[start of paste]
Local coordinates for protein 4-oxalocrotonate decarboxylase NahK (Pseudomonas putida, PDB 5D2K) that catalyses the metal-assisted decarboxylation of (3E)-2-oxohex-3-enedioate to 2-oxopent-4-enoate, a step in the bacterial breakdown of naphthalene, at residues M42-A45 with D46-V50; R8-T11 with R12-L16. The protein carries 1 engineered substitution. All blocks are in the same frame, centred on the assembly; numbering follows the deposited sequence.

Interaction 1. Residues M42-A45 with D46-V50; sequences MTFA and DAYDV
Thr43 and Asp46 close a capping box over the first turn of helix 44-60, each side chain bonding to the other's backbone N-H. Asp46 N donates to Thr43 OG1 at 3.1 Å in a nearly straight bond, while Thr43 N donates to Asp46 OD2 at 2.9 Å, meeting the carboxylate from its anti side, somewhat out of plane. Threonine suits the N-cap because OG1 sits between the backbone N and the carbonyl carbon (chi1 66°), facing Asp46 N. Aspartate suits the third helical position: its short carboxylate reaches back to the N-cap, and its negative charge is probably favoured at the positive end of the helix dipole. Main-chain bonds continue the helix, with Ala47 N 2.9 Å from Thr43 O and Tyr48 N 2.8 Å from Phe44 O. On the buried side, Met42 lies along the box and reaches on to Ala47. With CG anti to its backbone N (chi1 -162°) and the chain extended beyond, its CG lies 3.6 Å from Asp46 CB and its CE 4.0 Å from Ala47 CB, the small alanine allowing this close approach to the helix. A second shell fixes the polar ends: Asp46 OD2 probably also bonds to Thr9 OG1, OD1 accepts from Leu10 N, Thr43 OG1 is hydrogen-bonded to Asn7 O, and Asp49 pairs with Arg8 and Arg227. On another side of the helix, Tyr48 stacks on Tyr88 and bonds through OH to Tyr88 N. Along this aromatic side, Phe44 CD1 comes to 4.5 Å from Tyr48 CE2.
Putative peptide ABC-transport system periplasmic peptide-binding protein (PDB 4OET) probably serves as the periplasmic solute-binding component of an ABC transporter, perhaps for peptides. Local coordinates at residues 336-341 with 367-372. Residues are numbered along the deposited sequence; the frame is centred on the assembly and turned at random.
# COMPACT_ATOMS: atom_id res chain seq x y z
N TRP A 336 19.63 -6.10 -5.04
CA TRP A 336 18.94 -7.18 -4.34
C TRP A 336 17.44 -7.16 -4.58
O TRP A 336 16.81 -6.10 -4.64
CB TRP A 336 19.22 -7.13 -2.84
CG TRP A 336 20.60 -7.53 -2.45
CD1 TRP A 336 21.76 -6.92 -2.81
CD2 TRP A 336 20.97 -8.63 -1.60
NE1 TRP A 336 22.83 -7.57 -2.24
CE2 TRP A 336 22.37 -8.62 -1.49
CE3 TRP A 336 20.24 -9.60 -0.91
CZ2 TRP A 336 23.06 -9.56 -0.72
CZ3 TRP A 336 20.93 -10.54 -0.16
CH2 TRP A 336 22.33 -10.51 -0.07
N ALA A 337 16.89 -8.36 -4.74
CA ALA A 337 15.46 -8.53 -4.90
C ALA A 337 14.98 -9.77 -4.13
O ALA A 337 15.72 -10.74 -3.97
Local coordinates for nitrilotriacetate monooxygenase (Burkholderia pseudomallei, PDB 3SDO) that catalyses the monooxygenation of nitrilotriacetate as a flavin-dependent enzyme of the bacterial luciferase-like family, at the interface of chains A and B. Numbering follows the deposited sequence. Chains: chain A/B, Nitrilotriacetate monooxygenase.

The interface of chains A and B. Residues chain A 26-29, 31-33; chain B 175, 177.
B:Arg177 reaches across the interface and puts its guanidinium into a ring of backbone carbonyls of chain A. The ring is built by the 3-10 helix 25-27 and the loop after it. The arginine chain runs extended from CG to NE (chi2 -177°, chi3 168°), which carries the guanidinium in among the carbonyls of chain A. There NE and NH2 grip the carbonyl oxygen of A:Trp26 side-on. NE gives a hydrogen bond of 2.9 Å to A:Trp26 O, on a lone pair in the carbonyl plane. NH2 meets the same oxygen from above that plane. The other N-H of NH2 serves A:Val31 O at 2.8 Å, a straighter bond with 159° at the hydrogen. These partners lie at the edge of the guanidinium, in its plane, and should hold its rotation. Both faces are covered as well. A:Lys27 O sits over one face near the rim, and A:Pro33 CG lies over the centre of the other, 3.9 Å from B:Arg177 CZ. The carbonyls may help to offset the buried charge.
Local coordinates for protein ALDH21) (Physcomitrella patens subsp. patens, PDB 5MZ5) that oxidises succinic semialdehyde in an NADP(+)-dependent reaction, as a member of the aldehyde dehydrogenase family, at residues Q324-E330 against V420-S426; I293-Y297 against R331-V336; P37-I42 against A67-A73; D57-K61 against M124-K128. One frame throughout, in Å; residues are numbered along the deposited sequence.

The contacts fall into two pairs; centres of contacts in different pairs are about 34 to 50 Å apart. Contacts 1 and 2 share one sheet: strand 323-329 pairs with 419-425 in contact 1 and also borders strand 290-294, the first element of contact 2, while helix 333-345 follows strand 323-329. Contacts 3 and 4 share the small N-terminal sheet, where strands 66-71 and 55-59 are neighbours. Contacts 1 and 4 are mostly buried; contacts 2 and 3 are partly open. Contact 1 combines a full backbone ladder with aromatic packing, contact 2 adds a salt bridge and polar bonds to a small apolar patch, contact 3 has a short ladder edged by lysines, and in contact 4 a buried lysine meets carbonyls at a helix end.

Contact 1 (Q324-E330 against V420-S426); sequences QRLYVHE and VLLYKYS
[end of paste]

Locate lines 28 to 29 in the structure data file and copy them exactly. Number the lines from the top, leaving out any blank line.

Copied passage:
The contacts fall into two pairs; centres of contacts in different pairs are about 34 to 50 Å apart. Contacts 1 and 2 share one sheet: strand 323-329 pairs with 419-425 in contact 1 and also borders strand 290-294, the first element of contact 2, while helix 333-345 follows strand 323-329. Contacts 3 and 4 share the small N-terminal sheet, where strands 66-71 and 55-59 are neighbours. Contacts 1 and 4 are mostly buried; contacts 2 and 3 are partly open. Contact 1 combines a full backbone ladder with aromatic packing, contact 2 adds a salt bridge and polar bonds to a small apolar patch, contact 3 has a short ladder edged by lysines, and in contact 4 a buried lysine meets carbonyls at a helix end.

Contact 1 (Q324-E330 against V420-S426); sequences QRLYVHE and VLLYKYS